Building Strong Readers | Part One

The new standards call for kids to read books that ‘frustrate’ them? Is this a good idea? If so, how do we teach this?

Best practices for teaching reading skills is ever evolving in the world of education. In 1967, a heavily phonetic approach instead of what was considered the “look-say” method of learning words was thought to be the best method. In 1976, standards shifted to what was called the “whole-language” approach, combining knowledge of language, letters, and the meaning to make sense of text. In 2007, another argument appeared suggesting that reading instruction should balance strong phonetic components and an approach focused on meaning. Following, Marie Clay, Irene Fountas, and Gay Su Pinnell, promoted the idea of guided reading through small group instruction led by the classroom teachers. This approach focuses on children reading a book at their instructional level in order to gain accuracy, fluency, and comprehension while the instructor provides problem-solving challenges. With students reading leveled books, they extend their knowledge and skill through just the right mixture of support and challenge to grow as a reader.

For years, my training has stated that readers can’t grow through frustration level text. According to Tim Rasinski (the fluency guru), anything below 90% accuracy qualifies. So, if a student read a passage with 100 words and fumbled over more than 10, that is frustration level. Below are Rasinski’s percentage levels for text:

99% Correct: Independent Level Reading
95% Correct: Instructional Level Reading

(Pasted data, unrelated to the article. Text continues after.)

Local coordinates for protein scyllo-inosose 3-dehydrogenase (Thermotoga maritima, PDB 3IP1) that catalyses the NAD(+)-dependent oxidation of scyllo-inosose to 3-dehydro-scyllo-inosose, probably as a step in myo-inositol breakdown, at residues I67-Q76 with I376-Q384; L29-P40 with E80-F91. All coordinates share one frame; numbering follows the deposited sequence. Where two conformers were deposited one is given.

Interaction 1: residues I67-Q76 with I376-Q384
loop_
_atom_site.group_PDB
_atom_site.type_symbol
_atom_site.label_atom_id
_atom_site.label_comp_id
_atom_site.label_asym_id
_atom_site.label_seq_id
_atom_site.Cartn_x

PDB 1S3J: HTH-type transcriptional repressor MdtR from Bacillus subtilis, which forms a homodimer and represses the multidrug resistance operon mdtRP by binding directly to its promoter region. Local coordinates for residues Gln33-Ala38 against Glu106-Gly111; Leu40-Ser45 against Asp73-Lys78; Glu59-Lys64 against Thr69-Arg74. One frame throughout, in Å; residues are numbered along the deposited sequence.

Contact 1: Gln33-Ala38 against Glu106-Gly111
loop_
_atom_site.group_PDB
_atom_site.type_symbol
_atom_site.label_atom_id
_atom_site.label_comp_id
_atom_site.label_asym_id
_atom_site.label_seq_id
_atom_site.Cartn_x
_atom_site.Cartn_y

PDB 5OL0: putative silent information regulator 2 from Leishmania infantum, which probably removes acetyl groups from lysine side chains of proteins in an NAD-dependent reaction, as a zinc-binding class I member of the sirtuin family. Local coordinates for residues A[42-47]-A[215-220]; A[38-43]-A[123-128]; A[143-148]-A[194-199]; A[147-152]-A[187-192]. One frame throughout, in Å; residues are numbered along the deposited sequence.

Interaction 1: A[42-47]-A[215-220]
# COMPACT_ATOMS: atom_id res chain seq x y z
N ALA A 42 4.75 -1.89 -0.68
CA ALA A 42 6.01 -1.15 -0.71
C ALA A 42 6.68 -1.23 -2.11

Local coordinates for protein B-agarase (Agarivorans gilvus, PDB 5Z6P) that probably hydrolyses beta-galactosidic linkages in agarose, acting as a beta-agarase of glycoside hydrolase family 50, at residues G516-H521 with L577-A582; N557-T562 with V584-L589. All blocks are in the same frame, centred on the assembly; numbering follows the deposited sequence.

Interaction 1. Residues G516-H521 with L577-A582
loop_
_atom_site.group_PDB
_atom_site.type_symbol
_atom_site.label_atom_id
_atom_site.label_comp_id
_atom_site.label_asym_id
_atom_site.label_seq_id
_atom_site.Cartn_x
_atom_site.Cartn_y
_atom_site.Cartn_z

90% Correct: Frustration Level Reading

When new standards were introduced along with increasing text complexity being forced upon students, the hairs on my back stood to attention. Immediately, I fought this information.

You see, I’ve been trained and have always believed that the way to cultivate readers is by placing them with instructional level text and independent level text. I would read to my students in above grade level text to expose them to higher vocabulary, text structures, challenging texts, etc. After the read aloud activity or the mini-lesson, they would receive work in either instructional level text or independent level text. Did I see growth and improvements? Yes, I sure did. After reading the arguments and research behind the idea of close reading, text complexity, and spending some time reflecting upon what these literacy experts were saying, I began to shift my thinking on this.

Isn’t that what we should constantly be doing in our practice as teachers? Continuing to be reflective and not dismiss an idea too quickly before giving it the appropriate amount of time to sink in.

In reality, I was growing readers, but the bar kept getting raised as we advanced through the school year, and I could rarely get my struggling students caught up … There was still a gap, which frustrated the heck out of me. The more I began to reflect on the “why’s” to putting complex texts in front of students; the more I understood it. If I never put complex texts in front of my students, or gave them tools to productively struggle through in order for them to extract information out of the text, then I’ve set them up for failure.

Douglas Fisher and Nancy Frey wrote an article titled, “Scaffolded Reading Instruction of Content-Area Texts(The Reading Teacher 67(5) pp 347-351). They are on the same island of thinking as Tim Rasinski. They state, “…readers need a host of experiences with rich informational texts and a sliding scale of scaffolds and supports to access them.” I believe students can learn from complex texts and should be exposed to them, but not without teachers skillfully and consistently scaffolding students’ interactions with these texts.

What Tim Shanahan and others are promoting is providing students with additional support and multiple opportunities to read the text. Then, we can use more challenging texts to instruct them. That being said, you certainly don’t assign challenging text as homework, and you must provide support in the form of scaffolding.

Stay tuned next week for Part Two of Building Strong Readers. In the meantime, visit my website for more information about Close Reading & Text-Dependent Questioning!

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